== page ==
The Strange Love of Martha Ivers (1946)

Director: Lewis Milestone

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By Marilyn Ferdinand

Barbara Stanwyck became the unofficial queen of noir in 1944 with her fiendish portrayal of femme fatale Phyllis Dietrichson in perhaps the greatest noir of them all, Double Indemnity. In an effort to make lightning strike twice, Hal Wallis Productions cast Stanwyck in the title role of The Strange Love of Martha Ivers, a noir whose story is mighty strange itself.

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The tale begins in 1928, during young Martha Ivers Smith’s (Janis Smith) fourth attempt to run away from her rich, but domineering aunt (Dame Judith Anderson). She hides in a boxcar while her trusted friend Sam Masterson (Darryl Hickman) gets food, but the police hear Sam whistle to Martha to let him back in the boxcar, find them, and return Martha to her home. Waiting with Mrs. Ivers is the opportunistic Mr. O’Neil (Roman Bohnen) and his son Walter (Mickey Kuhn), who try to curry favor by intimating that Walter tipped off the police where they could find Martha.

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Walter, who is smitten with Martha, follows her upstairs after she has had a shouting match with her aunt, and assures her he told the police nothing. Just then, Sam appears at the window and asks Martha to leave town with him that night. She starts to gather a few things to take with her, including her cat, but it escapes her room and runs down the stairs. Sam goes after it, but hides when Mrs. Ivers emerges from the den and starts up the stairs to check on Martha. Encountering the cat, she starts to beat it with her cane. Martha, enraged, grabs the cane and strikes her on the head. She falls to the bottom of the stairs and dies. Walter, as a witness to the entire incident, becomes the pawn in his greedy father’s scheme to lay hands on Martha’s newly acquired fortune, essentially through blackmail. The O’Neils move in, and Mr. O’Neil takes over Martha’s affairs and eventually marries her off to Walter.

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Eighteen years later, Sam (Van Heflin) has a fender bender just outside Iverstown and must remain in his old hometown while the car is repaired. He meets a beautiful blonde named Toni (Lizabeth Scott) at a boarding house, and she becomes part of a complicated double triangle, with Walter (Kirk Douglas, in his first starring role), Sam, and Martha hatching dirty tricks and changing alliances, all for the sake of loves spawned in childhood.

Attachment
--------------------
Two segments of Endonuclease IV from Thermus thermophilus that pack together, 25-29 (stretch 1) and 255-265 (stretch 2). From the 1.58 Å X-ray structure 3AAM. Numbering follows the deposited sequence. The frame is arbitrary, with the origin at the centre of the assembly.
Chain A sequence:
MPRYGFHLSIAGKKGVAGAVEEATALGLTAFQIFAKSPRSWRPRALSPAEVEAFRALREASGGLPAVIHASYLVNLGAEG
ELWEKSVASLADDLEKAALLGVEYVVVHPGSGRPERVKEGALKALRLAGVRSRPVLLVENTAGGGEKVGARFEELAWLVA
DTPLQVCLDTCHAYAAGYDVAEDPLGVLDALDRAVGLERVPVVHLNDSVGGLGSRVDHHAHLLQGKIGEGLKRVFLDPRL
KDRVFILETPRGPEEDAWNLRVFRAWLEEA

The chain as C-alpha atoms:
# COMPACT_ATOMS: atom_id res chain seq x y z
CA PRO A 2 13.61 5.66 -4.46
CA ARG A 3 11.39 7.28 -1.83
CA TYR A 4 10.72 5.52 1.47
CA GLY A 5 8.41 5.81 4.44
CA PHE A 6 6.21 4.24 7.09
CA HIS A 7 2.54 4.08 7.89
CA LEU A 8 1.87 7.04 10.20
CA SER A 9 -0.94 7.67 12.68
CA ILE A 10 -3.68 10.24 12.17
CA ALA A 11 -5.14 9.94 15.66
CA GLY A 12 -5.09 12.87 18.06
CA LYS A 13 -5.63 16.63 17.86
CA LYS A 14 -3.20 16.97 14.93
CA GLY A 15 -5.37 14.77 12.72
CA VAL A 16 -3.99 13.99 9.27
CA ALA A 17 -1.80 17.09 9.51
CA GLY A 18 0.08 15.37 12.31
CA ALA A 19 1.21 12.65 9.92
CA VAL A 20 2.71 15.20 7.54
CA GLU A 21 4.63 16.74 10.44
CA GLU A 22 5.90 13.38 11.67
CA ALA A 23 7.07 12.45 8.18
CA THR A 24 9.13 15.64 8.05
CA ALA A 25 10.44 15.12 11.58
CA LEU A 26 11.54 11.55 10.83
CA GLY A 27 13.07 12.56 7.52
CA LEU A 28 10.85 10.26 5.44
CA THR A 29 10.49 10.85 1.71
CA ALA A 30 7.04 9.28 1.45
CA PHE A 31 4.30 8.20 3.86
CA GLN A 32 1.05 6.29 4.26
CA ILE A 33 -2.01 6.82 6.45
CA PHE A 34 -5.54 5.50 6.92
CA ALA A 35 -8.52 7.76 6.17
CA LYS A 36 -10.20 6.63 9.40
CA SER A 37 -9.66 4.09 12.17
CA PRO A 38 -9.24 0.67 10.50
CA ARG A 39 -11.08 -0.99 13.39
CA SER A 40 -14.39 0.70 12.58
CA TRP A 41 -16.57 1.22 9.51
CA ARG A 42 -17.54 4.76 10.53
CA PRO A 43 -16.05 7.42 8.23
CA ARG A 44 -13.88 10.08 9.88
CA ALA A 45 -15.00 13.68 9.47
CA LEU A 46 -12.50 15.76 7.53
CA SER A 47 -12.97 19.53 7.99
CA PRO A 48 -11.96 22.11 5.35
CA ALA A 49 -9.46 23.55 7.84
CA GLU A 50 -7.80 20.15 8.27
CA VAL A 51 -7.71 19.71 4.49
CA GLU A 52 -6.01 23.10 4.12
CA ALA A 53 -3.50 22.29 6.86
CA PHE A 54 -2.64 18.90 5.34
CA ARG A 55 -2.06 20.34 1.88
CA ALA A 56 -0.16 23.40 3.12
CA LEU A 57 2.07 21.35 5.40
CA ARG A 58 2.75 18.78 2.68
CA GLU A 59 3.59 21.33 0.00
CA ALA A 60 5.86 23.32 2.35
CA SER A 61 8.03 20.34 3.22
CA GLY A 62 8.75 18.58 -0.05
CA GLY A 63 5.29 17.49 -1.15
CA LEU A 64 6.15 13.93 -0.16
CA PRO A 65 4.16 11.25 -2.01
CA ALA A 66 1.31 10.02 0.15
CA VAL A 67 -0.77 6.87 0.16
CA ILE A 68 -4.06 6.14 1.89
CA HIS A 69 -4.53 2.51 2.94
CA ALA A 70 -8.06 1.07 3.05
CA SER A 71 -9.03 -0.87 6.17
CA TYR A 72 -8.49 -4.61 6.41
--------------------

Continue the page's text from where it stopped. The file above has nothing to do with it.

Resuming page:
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I had my doubts about the film when a sort of quirky music accompanied the meeting of Sam and Toni. Suddenly, I was in the middle of Love Finds Andy Hardy, with corny language and set-ups that made me wonder if these two were going to fall into each other’s arms or into each other’s sandboxes. A very bizarre scene in their adjoining hotel rooms with shared bath has Toni sitting on Sam’s bed with two Gideon bibles in front of her while Sam quotes scripture to her (a portend of 1950s straitlaced America, perhaps?). Fortunately, once Stanwyck comes on the scene, the film darkens considerably.

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Kirk Douglas has all his quirks in place at this early stage in his career. He looks great with Stanwyck and has an aura of danger about him that makes him a strangely suitable choice for Walter, a man capable of anything for the woman he loves. Van Heflin has a lot of crackling dialogue and as much presence as Douglas, making the rivalry truly interesting. Martha, of course, must choose the man her heart desired when she was a child, but we see that her capacity to truly love is impaired. She tries to manipulate Sam just as she has manipulated Walter, and she is as self-justifying as a sociopath would be. Lizabeth Scott has a thankless role as blonde dynamite that never gets to explode. She mainly sits around the hotel room and waits. Nonetheless, she is very lovely as she does it.

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While The Strange Love of Martha Ivers is a pale imitation of Double Indemnity, it still manages to be an intriguing noir with interesting twists and turns, snappy dialogue, and strong performances. The climax of the film is one of the most twisted and satisfying of any noir I’ve seen and shows us, after toying with our expectations, what constitutes the true fatal attraction in this film. Noir fans will find much of worth in The Strange Love of Martha Ivers.

  • vilsal spoke:
    28th/04/2016 to 5:06 am

    I suspect there’s a certain amount of irony in the Bible talk. When Martha asks Sam what happened to Lot, he shrugs and says he got away. While true, Sam is omitting the part where Lot’s daughters get him drunk and rape him.

  • Marilyn spoke:
    28th/04/2016 to 10:10 am

    I suspect you’re right, Vilsal. It would certainly fit with the twisted story at the heart of this film.

  • john spoke:
    16th/07/2016 to 8:09 pm

    It’s a noir Bildungroman à quatre.

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